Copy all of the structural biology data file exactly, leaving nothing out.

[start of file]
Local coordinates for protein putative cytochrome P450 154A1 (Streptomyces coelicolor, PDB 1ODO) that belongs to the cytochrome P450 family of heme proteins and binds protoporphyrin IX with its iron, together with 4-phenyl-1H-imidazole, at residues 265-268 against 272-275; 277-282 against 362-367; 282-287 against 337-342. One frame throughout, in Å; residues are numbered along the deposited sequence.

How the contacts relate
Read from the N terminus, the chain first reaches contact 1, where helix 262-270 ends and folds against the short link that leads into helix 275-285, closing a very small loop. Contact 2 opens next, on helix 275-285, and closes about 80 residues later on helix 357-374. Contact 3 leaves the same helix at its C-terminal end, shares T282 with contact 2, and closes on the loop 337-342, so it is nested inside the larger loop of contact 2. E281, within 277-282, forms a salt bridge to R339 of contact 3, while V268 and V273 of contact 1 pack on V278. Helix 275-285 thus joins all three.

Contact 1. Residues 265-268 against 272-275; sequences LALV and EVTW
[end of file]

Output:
Local coordinates for protein putative cytochrome P450 154A1 (Streptomyces coelicolor, PDB 1ODO) that belongs to the cytochrome P450 family of heme proteins and binds protoporphyrin IX with its iron, together with 4-phenyl-1H-imidazole, at residues 265-268 against 272-275; 277-282 against 362-367; 282-287 against 337-342. One frame throughout, in Å; residues are numbered along the deposited sequence.

How the contacts relate
Read from the N terminus, the chain first reaches contact 1, where helix 262-270 ends and folds against the short link that leads into helix 275-285, closing a very small loop. Contact 2 opens next, on helix 275-285, and closes about 80 residues later on helix 357-374. Contact 3 leaves the same helix at its C-terminal end, shares T282 with contact 2, and closes on the loop 337-342, so it is nested inside the larger loop of contact 2. E281, within 277-282, forms a salt bridge to R339 of contact 3, while V268 and V273 of contact 1 pack on V278. Helix 275-285 thus joins all three.

Contact 1. Residues 265-268 against 272-275; sequences LALV and EVTW